We don’t know precisely when and where Walter Burley was born. But our best guess, given what we know of his education, was that he was born in either 1274 or 1275; and that he was born in the village of Burley-in-Warfdale, Yorkshire.
While the details of his early life are unclear, we do know a great deal about his adult life. A Oxford Master of Arts by 1300 (likely a student at Balliol College), he was a fellow at Merton College for about the first decade of the fourteenth century. Those early years are marked by a significant philosophical output, one focused especially on issues in logic and the philosophy of language. That early period saw a number of commentaries on Aristotle’s Organon (indeed, it produced two commentaries on the De Interpretatione alone). It is in those commentaries that Burley first starts to develop his famous (or infamous, depending on one’s scholarly perspective) theory of the real proposition, a theory of the metaphysics of propositional attitudes and their contents. But his early career is also marked by a number of treatises on philosophy of language and logic proper, in which Burley advances novel and sophisticated accounts of supposition (roughly, a medieval semantic theory) and propositional logic.
By 1310, however, Burley had left he position at Oxford to pursue a degree in theology at Paris – the natural next step for an academic in the scholastic tradition. Coincident with this move was the beginning of Burley’s clerical career, as rector of Welbury, Yorkshire. Yet the position was purely perfunctory, taken by Burley to finance his academic career. He employed a substitute at Welbury (as he would for every other clerical position he would hold). While at Paris, Burley began to write on other philosophical topics, notably natural philosophy (see, e.g., his 1316 commentary on the Physics). But the most significant development at Paris was Burley’s encounter with the works for William Ockham. Burley had been, throughout his career, a defender of moderate realism: the thesis that a common nature is not really distinct from an individual that has it; and Burley’s semantics was made to fit a realism about common natures. Ockham, of course, was a tour de force for nominalism, inaugurating the dominance of that philosophical tradition throughout the rest of the century. Burley’s response was not to capitulate to Ockham (at least not on realism about universals), but to reject the semantics Ockham developed to defend his nominalism, and to modify his own metaphysics, semantics and epistemology in light of Ockham’s attacks on realism in order to meet those attacks.
The first salvo in Burley’s response to Ockham occurred in roughly the same year that he became a Master of Theology: 1324. In that year, Burley publishes his second commentary on the Physics, and in that work Burley begins to systematically defend a form of realism he believes is both highly motivated and resistant to Ockham’s critiques. And Burley seemed to genuinely dislike Ockham. In the 1324 Physics commentary, for example, Burley is at pains to stress that Ockham had not advanced to the title of master, that he was only an ‘inceptor’ or beginner. Later in the work, commenting on Ockham’s views, he comments that one of Ockham’s positions includes “a suggestion any idiot could make.” Nor does Burley disdain for Ockham fade after the 1324 Physics commentary. Even in later works, Burley repeatedly harps on the fact that Ockham is merely an ‘inceptor’, and suggests in one place that Ockham is a heretic.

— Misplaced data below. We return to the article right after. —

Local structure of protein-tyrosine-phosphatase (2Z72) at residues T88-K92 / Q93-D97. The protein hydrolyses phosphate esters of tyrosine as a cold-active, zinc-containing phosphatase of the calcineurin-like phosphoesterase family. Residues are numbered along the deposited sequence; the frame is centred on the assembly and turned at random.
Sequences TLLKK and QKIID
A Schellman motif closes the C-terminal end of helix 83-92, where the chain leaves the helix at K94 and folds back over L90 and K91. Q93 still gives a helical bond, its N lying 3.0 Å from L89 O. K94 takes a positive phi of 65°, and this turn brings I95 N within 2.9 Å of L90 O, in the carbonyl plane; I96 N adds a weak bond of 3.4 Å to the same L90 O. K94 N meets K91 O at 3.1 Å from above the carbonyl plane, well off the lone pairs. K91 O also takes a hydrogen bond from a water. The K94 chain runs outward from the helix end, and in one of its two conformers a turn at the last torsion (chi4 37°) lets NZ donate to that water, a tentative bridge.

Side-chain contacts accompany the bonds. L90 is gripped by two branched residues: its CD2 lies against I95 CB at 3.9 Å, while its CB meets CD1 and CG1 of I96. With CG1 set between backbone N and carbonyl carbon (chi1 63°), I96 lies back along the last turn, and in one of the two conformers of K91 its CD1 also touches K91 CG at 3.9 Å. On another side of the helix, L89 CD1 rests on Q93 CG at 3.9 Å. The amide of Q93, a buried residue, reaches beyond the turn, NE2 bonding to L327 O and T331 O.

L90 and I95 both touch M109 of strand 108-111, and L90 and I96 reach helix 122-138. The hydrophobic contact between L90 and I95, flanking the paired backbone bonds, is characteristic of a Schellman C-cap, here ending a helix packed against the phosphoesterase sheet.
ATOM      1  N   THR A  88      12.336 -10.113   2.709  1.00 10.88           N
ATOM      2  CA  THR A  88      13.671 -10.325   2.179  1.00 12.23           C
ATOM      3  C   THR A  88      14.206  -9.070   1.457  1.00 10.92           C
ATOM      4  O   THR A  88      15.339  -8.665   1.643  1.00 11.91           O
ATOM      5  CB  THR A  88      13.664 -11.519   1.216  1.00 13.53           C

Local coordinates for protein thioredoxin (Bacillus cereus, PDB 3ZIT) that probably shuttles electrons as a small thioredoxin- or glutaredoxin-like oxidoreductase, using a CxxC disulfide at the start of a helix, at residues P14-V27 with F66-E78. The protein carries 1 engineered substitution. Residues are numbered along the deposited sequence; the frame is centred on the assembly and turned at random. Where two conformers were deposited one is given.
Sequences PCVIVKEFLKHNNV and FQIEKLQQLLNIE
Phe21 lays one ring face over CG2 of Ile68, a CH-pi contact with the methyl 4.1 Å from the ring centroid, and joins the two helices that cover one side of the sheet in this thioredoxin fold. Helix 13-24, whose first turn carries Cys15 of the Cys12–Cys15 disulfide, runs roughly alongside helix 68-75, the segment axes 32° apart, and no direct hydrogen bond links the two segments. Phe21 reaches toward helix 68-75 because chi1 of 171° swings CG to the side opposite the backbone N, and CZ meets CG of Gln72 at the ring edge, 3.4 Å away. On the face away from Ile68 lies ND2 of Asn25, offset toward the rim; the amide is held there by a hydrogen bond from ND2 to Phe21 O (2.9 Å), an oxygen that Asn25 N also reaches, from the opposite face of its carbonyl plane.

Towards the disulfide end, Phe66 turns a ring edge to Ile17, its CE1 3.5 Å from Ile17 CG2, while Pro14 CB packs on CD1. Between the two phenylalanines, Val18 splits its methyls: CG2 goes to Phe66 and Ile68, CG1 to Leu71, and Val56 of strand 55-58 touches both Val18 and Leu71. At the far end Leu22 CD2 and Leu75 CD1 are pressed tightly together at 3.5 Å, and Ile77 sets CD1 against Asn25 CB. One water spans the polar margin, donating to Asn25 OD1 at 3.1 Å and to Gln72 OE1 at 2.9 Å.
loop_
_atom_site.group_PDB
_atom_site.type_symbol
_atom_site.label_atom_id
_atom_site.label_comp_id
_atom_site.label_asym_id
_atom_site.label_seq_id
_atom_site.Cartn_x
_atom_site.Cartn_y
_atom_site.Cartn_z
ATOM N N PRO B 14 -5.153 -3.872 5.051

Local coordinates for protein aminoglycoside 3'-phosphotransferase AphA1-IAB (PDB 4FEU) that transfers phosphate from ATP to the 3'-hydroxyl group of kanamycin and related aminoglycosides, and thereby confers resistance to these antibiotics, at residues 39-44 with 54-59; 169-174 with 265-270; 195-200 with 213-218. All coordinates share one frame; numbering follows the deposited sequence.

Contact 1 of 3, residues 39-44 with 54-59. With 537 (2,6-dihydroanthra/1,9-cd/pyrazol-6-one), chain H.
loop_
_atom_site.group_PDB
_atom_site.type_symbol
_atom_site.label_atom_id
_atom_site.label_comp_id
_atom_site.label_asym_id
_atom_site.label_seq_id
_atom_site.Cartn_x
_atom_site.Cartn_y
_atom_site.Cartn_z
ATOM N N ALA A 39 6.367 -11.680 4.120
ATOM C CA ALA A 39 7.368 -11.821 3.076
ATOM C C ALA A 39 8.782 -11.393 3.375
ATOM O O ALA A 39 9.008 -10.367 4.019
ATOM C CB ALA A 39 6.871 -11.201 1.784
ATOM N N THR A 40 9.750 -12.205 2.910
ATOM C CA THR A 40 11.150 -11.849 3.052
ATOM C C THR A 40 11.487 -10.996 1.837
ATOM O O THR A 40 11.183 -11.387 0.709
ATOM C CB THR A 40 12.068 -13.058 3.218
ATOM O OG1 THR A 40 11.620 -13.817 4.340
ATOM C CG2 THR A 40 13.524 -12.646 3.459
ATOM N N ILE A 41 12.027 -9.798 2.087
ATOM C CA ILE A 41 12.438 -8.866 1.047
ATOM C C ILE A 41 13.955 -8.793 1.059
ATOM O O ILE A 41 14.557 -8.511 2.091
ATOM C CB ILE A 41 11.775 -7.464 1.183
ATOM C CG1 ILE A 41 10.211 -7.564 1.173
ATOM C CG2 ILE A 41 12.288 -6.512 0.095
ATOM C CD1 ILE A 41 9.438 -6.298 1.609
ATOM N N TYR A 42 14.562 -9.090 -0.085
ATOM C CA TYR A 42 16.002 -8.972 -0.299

While after 1324 Burley seems to have Ockham’s nominalism philosophically at the forefront of his mind, most of his activity was directed at political matters. He entered the English court as an associate of the English Barons who deposed King Edward II in 1327. Burley was a member of two diplomatic missions to the Papal court on behalf of King Edward III, including one in 1327 itself. That 1327 mission marked the beginning of Burley’s rising clerical career. That career was aided in part by his close association with Richard de Bury, himself a cleric who would become Chancellor of England in 1334-1335. De Bury sought a court of intellectuals, which included Burley, of course, but also Thomas Fitzralph, Robert Holcott, Thomas Bradwardine, and Richard Kilvington. Burley continued to write philosophy late into his life, and his philosophical career is capped, in many ways, by his great 1337 commentary on the Old Logic: a work which stands as a defense of some of Burley’s most controversial philosophical views. Like his birth year, we are unsure of the year of his death. But most scholars put it just a year after his last work, a commentary on Aristotle’s politics, which was completed in 1343.
Burley’s career was long, productive, and substantial. He was a significant philosophical force in the academy, and a significant political force outside of it. He was, in many ways, a radical traditionalist: he sought to defend the old order, but his defense of that old order was anything but conventional. Indeed, in seeking to defend the old order, Burley often radically departs from it. His defense of the reality of common natures, for example, leads him eventually to an account in which common natures don’t in any meaningful sense constitute to the natures of the things that have them. But the end result is a novel and sophisticated account of meaning, cognition and reality that stands apart both from the traditional views of the thirteenth century and the nominalist views that come to dominate the fourteenth.